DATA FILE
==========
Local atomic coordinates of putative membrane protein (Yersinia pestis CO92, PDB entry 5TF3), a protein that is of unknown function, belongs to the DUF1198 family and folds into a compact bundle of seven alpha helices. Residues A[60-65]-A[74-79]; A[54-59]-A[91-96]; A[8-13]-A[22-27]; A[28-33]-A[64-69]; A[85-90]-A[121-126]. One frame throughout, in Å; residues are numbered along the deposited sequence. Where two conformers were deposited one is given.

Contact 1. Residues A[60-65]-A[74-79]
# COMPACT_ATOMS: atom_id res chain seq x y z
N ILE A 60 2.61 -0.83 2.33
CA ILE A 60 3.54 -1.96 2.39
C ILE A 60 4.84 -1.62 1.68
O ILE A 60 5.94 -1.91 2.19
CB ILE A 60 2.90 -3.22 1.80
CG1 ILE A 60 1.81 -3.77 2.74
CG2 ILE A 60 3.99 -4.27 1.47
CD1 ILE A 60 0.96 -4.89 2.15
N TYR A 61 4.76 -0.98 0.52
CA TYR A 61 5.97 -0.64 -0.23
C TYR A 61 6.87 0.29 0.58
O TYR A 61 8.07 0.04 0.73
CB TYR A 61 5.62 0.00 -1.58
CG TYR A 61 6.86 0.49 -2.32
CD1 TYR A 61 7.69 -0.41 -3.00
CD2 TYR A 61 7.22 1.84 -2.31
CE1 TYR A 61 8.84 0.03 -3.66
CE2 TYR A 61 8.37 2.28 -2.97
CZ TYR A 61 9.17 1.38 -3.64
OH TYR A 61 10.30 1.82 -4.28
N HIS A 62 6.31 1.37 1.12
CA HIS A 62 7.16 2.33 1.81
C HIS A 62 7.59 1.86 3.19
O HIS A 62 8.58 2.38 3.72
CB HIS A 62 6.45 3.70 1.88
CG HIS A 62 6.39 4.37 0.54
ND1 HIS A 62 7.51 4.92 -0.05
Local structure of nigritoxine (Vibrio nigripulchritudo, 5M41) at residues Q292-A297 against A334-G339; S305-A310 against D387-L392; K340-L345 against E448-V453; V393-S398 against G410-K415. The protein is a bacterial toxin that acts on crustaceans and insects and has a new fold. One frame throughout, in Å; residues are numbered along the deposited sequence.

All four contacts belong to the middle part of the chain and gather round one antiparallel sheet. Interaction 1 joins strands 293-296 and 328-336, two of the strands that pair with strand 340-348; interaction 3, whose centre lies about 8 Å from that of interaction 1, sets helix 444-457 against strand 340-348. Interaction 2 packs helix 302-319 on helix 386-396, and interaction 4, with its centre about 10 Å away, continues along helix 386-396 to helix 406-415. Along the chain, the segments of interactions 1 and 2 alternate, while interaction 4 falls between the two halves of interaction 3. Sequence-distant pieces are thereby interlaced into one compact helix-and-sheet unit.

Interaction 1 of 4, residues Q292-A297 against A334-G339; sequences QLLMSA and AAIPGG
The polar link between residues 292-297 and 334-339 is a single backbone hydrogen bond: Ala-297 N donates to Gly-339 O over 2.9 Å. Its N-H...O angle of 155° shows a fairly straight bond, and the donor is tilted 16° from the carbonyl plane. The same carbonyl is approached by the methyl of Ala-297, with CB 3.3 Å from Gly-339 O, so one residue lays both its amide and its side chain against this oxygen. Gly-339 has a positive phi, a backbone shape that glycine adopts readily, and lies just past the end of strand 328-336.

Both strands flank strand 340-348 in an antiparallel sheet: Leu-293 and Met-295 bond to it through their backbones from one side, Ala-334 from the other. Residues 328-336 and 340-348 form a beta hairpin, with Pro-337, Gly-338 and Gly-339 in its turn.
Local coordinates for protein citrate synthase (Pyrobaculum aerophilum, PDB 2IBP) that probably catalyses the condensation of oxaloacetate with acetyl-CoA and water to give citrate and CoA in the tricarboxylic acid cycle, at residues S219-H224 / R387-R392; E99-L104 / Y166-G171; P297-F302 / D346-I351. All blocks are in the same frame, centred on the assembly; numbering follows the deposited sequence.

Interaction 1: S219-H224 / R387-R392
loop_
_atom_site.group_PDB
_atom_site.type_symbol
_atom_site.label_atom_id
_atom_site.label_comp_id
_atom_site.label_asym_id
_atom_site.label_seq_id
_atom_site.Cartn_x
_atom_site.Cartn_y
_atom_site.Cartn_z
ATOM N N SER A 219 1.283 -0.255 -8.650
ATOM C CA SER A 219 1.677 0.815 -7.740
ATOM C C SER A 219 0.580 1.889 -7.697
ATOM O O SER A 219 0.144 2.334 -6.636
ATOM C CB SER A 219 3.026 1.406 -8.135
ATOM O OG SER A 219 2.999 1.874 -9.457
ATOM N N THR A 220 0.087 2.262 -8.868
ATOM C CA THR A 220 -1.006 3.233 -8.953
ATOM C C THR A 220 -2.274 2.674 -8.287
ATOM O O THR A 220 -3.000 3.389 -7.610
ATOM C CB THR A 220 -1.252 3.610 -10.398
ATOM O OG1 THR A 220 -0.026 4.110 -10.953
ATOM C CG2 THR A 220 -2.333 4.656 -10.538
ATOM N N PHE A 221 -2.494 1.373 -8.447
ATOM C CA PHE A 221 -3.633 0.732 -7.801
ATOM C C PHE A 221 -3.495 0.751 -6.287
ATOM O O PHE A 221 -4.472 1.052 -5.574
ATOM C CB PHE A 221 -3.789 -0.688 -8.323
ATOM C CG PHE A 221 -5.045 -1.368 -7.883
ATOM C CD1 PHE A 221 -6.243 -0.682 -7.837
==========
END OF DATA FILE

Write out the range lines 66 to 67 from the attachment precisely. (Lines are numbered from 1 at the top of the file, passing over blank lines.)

ATOM C CG PHE A 221 -5.045 -1.368 -7.883
ATOM C CD1 PHE A 221 -6.243 -0.682 -7.837